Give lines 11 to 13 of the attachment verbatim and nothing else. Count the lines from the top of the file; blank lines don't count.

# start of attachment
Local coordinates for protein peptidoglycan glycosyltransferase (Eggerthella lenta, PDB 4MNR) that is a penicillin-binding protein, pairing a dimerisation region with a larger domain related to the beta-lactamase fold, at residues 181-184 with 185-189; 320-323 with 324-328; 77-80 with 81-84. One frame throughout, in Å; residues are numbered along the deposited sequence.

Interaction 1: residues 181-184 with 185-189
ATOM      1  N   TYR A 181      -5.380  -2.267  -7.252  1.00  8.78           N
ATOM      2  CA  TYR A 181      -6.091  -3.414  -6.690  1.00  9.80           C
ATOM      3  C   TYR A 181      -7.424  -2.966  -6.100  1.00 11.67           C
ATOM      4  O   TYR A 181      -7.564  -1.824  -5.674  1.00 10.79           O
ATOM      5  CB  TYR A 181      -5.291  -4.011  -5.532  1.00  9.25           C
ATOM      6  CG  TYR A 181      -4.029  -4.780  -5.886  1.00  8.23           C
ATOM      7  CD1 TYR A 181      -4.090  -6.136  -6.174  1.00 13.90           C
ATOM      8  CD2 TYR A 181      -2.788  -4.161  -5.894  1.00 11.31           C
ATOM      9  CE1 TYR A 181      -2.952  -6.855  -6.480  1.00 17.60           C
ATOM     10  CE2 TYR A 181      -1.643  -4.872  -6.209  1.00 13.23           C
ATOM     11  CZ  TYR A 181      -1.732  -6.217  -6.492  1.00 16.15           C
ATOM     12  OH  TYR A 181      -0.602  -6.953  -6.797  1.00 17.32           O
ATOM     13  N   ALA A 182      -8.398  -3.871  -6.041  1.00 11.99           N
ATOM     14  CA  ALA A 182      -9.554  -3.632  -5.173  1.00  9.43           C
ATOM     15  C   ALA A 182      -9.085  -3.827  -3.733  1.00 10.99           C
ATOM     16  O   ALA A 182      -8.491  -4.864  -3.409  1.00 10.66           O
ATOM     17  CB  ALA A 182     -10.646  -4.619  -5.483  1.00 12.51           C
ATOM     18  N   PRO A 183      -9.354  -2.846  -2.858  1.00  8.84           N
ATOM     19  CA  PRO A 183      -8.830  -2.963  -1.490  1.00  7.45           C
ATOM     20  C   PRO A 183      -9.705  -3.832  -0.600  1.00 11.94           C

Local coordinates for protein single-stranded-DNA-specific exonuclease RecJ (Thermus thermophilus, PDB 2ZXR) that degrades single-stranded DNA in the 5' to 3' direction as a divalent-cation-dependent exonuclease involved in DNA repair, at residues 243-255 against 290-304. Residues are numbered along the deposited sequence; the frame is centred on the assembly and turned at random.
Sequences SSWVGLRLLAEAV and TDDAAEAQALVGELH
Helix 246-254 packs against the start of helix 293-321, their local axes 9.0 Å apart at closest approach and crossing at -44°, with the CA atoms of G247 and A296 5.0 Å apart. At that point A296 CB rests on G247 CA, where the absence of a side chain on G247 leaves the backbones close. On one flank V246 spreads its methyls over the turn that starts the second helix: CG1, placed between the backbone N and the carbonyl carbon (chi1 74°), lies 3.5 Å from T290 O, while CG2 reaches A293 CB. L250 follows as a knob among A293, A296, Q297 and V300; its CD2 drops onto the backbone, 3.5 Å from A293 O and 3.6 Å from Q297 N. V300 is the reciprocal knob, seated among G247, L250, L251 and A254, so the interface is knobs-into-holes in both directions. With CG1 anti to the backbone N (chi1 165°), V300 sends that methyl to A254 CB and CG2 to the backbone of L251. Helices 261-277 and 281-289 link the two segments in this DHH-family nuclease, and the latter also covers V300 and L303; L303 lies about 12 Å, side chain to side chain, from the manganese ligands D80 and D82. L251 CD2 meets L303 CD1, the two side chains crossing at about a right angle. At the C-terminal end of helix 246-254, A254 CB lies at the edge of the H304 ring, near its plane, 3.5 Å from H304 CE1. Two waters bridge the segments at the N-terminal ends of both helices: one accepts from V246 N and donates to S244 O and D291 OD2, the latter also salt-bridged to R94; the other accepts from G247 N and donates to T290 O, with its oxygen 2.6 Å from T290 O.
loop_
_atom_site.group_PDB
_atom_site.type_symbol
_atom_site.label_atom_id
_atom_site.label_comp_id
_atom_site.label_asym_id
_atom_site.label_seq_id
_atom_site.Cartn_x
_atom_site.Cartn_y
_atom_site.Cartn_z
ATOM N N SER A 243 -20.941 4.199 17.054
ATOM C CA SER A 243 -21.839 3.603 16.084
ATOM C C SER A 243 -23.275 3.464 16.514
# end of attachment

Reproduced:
ATOM      9  CE1 TYR A 181      -2.952  -6.855  -6.480  1.00 17.60           C
ATOM     10  CE2 TYR A 181      -1.643  -4.872  -6.209  1.00 13.23           C
ATOM     11  CZ  TYR A 181      -1.732  -6.217  -6.492  1.00 16.15           C